Also, an autographed copy of “Dragonflies of the Northwoods” is available directly from the author for $23. (Shipping and taxes are included in that price.)  Email Kurt Mead, info@mndragonfly.org  to request the book.

Roseate Spoonbills

•January 8, 2013 • 10 Comments

People sometimes ask why we go to Florida in the winter. To escape the cold is the obvious answer, but there’s more to it. Florida has wonderful opportunities for viewing and getting up close to all sorts of wildlife, especially birds. Two times this week (a morning walk close to our house on Sunday, and a kayaking outing today) resulted in spoonbill sightings. These sightings were not just a flash of pink flying the other direction (what typically happens), but prolonged observations while they hunted for food. I thought I was in bird watching heaven, a feeling comparable to sighting a rare orchid in northern Minnesota.

pink bird with spoon shaped billLet’s see. Why are these birds called spoonbills? Oh yea, it’s the spoon-shaped bill. When seen from a distance they are sometimes confused with flamingos due to similarities in their colors. Flamingos, however, have an angled beak and are taller.

spoon shaped beak of spoonbill

The spoonbill swishes its beak from side to side in shallow water. Its beak has special nerve endings that sense when it has come across small fish, shrimp, or aquatic insects. The large beak closes around the food and filters it from the silty water.

Spoonbill using beak to feedSpoonbills were almost extinct at one point. In the late 1800’s their colorful plumes were used in hats and their wings were used for fans. The value of their feathers caused them to be over-hunted till the mid 20th century. Now they are making a comeback, although still considered a species of “special concern”. The biggest threat to their future is loss of habitat. The coastal marshlands where they breed and hunt for food are disappearing due to development and pollution. The marshlands are important to not only the spoonbills, but all their wading bird friends (wood storks, snowy egrets, great egrets, herons, etc.)

Spoonbills with wood stork and other white birds

Nature Finds Along the Paul Bunyan Trail

•July 13, 2012 • 10 Comments

The proud owner of a “new” used bike, I decided to check out 3-4 miles of the 110 mile Paul Bunyan Trail. I got on the trail at Lake Bemidji State Park and pedaled to the Mississippi River with my camera in my backpack.  I found lots of reasons to stop and pull it out. The most exciting for me was spotting a scarlet tanager. What a beautiful bird!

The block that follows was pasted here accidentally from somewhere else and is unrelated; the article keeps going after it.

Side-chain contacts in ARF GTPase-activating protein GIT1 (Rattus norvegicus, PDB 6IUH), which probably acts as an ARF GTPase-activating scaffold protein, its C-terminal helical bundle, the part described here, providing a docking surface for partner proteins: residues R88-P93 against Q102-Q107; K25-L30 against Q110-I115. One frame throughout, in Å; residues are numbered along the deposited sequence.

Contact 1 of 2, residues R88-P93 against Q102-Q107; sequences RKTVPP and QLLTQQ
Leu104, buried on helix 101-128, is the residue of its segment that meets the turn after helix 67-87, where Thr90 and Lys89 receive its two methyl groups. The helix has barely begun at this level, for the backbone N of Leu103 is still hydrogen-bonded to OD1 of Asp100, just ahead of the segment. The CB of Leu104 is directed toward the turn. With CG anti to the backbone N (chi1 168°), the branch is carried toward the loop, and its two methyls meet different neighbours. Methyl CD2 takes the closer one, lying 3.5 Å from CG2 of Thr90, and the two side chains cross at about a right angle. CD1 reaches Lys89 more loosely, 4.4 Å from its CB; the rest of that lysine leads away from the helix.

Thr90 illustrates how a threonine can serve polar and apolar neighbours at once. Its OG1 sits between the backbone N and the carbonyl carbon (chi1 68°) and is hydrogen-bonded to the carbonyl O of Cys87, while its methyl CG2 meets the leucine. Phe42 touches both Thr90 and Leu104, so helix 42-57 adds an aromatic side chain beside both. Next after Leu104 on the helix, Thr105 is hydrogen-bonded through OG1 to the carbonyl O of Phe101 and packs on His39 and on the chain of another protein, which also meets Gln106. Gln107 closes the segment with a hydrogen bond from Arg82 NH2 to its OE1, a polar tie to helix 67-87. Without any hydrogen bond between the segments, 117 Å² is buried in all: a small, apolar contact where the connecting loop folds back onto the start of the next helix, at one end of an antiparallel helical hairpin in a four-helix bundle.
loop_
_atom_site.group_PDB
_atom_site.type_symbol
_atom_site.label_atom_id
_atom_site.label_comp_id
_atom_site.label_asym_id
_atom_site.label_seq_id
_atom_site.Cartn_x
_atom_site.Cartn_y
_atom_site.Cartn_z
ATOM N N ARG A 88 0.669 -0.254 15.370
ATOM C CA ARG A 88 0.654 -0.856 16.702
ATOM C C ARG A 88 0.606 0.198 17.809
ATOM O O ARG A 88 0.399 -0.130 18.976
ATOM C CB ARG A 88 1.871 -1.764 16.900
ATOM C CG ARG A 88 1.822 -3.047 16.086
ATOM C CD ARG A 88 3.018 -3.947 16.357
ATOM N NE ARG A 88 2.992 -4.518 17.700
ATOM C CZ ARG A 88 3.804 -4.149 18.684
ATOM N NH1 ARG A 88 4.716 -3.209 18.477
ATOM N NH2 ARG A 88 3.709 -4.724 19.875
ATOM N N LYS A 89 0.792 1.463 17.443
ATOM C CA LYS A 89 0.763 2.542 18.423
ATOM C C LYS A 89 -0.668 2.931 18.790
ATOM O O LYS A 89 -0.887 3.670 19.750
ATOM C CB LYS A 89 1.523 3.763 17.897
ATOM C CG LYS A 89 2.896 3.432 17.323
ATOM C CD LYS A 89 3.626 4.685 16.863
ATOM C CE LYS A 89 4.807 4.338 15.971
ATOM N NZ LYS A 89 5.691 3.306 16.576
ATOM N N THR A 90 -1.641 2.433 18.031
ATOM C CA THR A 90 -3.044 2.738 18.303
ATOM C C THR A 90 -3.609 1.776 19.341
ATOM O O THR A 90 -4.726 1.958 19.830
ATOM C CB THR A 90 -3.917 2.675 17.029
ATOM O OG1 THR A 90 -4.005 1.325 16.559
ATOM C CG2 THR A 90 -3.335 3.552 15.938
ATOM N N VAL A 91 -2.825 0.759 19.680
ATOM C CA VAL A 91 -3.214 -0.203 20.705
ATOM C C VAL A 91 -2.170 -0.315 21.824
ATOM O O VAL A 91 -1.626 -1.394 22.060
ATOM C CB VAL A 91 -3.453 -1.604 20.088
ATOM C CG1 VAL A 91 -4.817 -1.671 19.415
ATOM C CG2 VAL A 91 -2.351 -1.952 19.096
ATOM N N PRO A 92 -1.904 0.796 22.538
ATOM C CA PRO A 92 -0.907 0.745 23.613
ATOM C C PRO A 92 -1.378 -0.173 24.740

Red bird with blackHe even posed so I could get a good view of his tail feathers.

Red bird with black tail feathersWild flowers were also abundant along the trail, some familiar and some I had to look up. Here is a sampling.

dark lavender wildflower

Wild Bergamot

purple coned wildflower

Purple Prairie Clover

Light yellow wildflower

Goat’s Beard

Red wildflower

Joe-Pye Weed

The Paul Bunyan Trail crosses over the Mississippi River just before it enters Lake Bemidji. The bridge has some open areas that make for great wildlife viewing.View of Mississippi River

A family (mama and babies) of hooded merganzers showed up to entertain us. We didn’t see an adult male, whose striking colors stand out more than the bland browns and grays of the female. I do like her crest, however.hooded merganser duck with babies

Biking the Paul Bunyan Trail is a fine way to spend a summer morning in the great outdoors of northern Minnesota.

Paul Bunyan bike trail as it crosses the Mississippi River.

Stepping Lightly in the Pennington Bog

•June 8, 2012 • 5 Comments

Stepping into the Pennington Bog is almost like stepping into another world. Overhead is a thick canopy of white cedar, balsam fir, and black spruce. Underneath your feet is a blanket of sphagnum moss. When you take a step, you are never quite sure how far your foot is going to sink. Walking becomes a new experience for the senses.  There are no designated trails or boardwalks, so you are the master of your own exploration. While the floor of the bog in general is soft and spongy, there appear to be narrow pathways for water runoff (look closely behind the log in the first picture). The pathways have a firmer surface and are apparently used by animals (evidenced by the droppings in the pathway.)

Log in bog with moss and water path

Water pathway under log and through moss blanket

I was fascinated how blankets of the sphagnum moss form mounds over dead and decaying tree trunks. When you stop and take a look inside the mound, you often find a pool of still water.

Blanket of Sphagnum Moss

Blanket of Sphagnum Peat Moss

Scattered in the bog, just waiting for discovery, are orchids, other wildflowers, and assorted plants. Of course the “prize” for the wildflower enthusiast is finding an orchid that one has not seen before. Pennington Bog did not disappoint. I spotted my first small round-leaved orchid, a beautiful white flower with pink to purple spots. I also saw the biggest clump of moccasin flowers that I have ever seen. In addition I found bluebead lily (or clintonia), star flower,  buckbean, and a small white flower that I could not identify.

White wildflower with pink spotsRound leaf Orchid

Clump of pink moccasin wildflowersPink Moccasin Flower (or Stemless Lady Slipper)

Yellow and white wildflowers

Bluebead Lily (or Clintonia) and a Star Flower

White wildflowerBuckbean

white wildflower

Unidentified wildflower (Do you know the name?)

Moss and Non-flowering plant leavesMore wildflowers soon to bloom?

The Pennington Bog, located on Hwy 39 (the Lady Slipper Scenic Byway) between Blackduck and Cass Lake, is a Minnesota State Scientific and Natural Area. It is described in an informational flyer from the Department of Natural Resources, as “a virtually undisturbed tract of lowland-coniferous forest, which provides critical habitat for a diverse array of bog-associated plant and animal species”. Due to the fragile nature of the forest floor, one must obtain a permit (free) from the DNR (call 218-308-2682)  prior to visiting the bog. The permitting process controls the number of people visiting the bog at one time. The Pennington Bog is a wonderful place for nature discoveries. If you do decide to visit, get your permit, bring your camera, and step lightly.

Toppled tree roots